At 64, Alfredo Lupi, a factory janitor in Graffignana, an industrial town southeast of Milan, was less than three years from his retirement, a threshold both incredibly close but incredibly far.
A cognitive impairment from which he suffered almost from birth made his job more difficult every day. The condition was too debilitating for him to work without discomfort, but it would have been difficult to afford to quit smoking without a pension.
This is where his colleagues came in.
One evening earlier this month, after his shift ended, employees at the Senna Inox plant gathered to unveil a surprise for Mr. Lupi. He could retire early. In fact, he could retire now.
Puzzled at first, Mr. Lupi slowly understood. – You gave me my pension, he said, visibly moved. “Thank you.”
Technically, his colleagues gave him something else: vacation days. They had transferred part of their own allowance – some gave more days, others less, but all gave something. This allowed him to stop working, but meant he could stay on the books at the Senna Inox factory and earn a salary until he reached the retirement age of 67.
“Over the past few months he has been visibly tired and struggling to work,” said Piera, one of Mr Lupi’s colleagues, who declined to give his last name because she did not want to. advertising for itself. âIt was a collective effort. We all thought it wasn’t fair that if he quits he has to stay home without pay for two years.
The practice of giving personal vacation days to colleagues in need is increasingly popular in Italy. In recent years, the story of a mother who was given the equivalent of three years to care for her disabled son, as well as tales of leave granted to hospital workers with young children and who have no time to spend with them, made headlines in Italy.
But Mr Lupi’s case was unusual as his 50 colleagues all mobilized, collecting 20 months of working days. âWe wasted a bit of our free time, yeah,â Piera said. “But it was more important.”
Yet despite all their generosity, the employees had not accumulated enough time, but Senna Inox completed it by agreeing to pay him for the remaining year he would need to reach retirement age.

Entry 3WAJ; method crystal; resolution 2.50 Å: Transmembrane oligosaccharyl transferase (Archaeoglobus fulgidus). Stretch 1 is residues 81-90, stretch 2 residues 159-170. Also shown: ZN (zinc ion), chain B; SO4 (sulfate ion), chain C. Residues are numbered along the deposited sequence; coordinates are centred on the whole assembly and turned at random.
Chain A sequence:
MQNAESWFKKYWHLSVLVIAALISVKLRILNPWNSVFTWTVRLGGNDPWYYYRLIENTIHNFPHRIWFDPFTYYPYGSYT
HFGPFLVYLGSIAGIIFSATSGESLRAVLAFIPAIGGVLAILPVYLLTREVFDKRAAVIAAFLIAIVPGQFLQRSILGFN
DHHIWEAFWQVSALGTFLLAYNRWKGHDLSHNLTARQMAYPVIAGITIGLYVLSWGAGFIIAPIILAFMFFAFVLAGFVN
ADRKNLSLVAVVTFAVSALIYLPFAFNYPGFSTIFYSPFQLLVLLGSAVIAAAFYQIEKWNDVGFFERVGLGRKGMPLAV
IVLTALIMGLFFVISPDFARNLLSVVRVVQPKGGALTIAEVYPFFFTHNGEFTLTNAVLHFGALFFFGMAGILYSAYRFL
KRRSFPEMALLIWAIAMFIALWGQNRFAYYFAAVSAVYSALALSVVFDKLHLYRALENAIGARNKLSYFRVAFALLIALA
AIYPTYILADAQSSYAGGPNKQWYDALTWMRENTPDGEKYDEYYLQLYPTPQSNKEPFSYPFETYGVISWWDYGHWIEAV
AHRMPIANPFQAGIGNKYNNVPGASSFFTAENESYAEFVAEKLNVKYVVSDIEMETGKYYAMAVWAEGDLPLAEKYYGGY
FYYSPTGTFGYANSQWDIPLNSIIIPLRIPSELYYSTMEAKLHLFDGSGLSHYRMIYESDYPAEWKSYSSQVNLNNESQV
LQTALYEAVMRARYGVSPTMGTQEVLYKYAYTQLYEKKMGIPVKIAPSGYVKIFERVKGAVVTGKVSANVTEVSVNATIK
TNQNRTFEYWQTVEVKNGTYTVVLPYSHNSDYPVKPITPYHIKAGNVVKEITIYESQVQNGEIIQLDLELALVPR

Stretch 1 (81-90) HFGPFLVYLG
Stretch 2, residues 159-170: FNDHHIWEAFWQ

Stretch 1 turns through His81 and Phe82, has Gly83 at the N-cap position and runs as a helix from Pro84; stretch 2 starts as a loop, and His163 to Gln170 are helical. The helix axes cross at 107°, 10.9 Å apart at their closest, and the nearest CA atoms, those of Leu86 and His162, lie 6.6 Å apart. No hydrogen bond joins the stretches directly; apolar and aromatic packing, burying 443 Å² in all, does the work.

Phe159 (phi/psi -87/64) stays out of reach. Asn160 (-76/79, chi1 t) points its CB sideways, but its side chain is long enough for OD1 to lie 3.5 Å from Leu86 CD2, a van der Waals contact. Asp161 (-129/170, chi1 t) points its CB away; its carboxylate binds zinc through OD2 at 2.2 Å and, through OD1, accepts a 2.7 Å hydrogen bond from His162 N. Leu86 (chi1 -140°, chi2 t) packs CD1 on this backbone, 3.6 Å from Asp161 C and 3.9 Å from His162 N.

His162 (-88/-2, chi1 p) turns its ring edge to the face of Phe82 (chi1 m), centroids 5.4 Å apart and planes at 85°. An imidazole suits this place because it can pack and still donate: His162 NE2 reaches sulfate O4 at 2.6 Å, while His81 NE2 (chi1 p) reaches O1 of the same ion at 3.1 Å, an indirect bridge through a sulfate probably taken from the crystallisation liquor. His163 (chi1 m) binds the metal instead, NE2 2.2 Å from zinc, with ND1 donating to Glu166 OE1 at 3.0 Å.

âMaybe you see it as a big gift, but we see it as an investment in solidarity,â said Pietro Senna, one of the four brothers who run the factory founded by their grandfather in 1950. âWe don’t care. deprive of nothing, rather the reverse. “
Mr Senna said the vast majority of their employees at the plant, which designs and manufactures equipment for the pharmaceutical and food industry, work there throughout their careers.
“We love each other” and see the work as a mission, he said. “I’m not going anywhere without them, and we’re there when they need us.”
Mr. Lupi has always been a fixture in Graffignana, which has a population of around 2,600 and where NBA star Danilo Gallinari grew up.
Mr. Lupi normally participated in the city’s social activities, playing the shepherd in the annual December 13 celebrations for Saint Lucia – the bearer of light in the winter darkness and a particularly beloved saint of northern Italy – that a local parish organizes for children. Afterwards, Mr. Lupi would bring sweets to his colleagues at the factory.
“We are less than 2,600 people here, so solidarity is natural,” said Margherita Muzzi, the mayor of Graffignana.
Alessandro Lupi, 51, brother of Alfredo and colleague of Senna Inox, where he is technical manager, said he was a little puzzled when his colleagues told him about their plan.
“I was worried that retirement was not good for him,” he said. “He needs to have people around him and maybe being home with our mom would isolate him over time.”
But Mr. Senna reassured him that Alfredo could come and visit him whenever he wanted.
âHe said the doors here are wide open for Alfredo,â Mr. Lupi said. âAnd their hearts too. “